After the dismal A Nightmare on Elm Street 2: Freddy's Revenge, Wes Craven came back as the screenwriter and actors Heather Langenkamp and John Saxon were brought in to reprise their roles from the original film. With that, and some great new talent - including a young Lawrence Fishburne and a young Patricia Arquette, and an even bigger special effects budget, A Nightmare on Elm Street 3: Dream Warriors almost reaches the level of the original. In fact, were it not for a relapse back to the 'Freddy can do whatever he wants in the real world as well as the dream world' in the finale of the film, it might well have exceeded the original.
The timeline is a little weird, given that the remaining Elm Street kids seem pretty young for this now being 10 years since the original, but it still falls within the realm of possibility. Anyway, these remaining teens are all institutionalized for their nightmares, and are being slowly killed off one-by-one, until help arrives in the form of Nancy Thompson from the first film, now a sleep therapist.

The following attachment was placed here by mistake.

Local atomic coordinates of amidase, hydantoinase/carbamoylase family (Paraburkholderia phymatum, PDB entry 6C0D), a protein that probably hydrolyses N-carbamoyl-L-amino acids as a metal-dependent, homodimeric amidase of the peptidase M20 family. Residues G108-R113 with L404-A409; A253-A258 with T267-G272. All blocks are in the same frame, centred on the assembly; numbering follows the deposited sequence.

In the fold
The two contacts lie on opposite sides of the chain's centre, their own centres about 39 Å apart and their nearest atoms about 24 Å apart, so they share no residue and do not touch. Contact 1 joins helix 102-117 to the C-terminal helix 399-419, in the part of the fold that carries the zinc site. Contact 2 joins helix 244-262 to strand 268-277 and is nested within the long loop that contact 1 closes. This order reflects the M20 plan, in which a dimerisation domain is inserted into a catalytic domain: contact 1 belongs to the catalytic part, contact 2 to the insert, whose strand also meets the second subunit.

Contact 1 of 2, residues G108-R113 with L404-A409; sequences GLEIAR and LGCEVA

The film continues in the vein of the first film, tapping into the basic conflict between the Boomer generation's anything-is-better-than-nothing interventional approach to things, and Generation X's stalwart mind-your-own-business attitude. With the latter group having to pay for the 'sins of the father' and the former keeping dark secrets from their offspring to maintain the veneer of suburban paradise. It's no wonder this resonated so well with 80s teens.
Even if one had never seen the original, this film could probably stand on it's own, and the additional depth Craven gives to Kruger's background keeps it from seeming like a retread for those who have seen the previous films. Is it dated? Yes. Especially thanks to an incredibly cheesy Dokken soundtrack - but who really expects to watch this without a certain amount of kitchy retro. There's even some long overdue humor injected into the proceedings. Be sure to watch for Dick Cavett and Zsa Zsa Gabor in cameos, as well as a brief appearance by Robert Englund sans Kruger makeup in the first reel.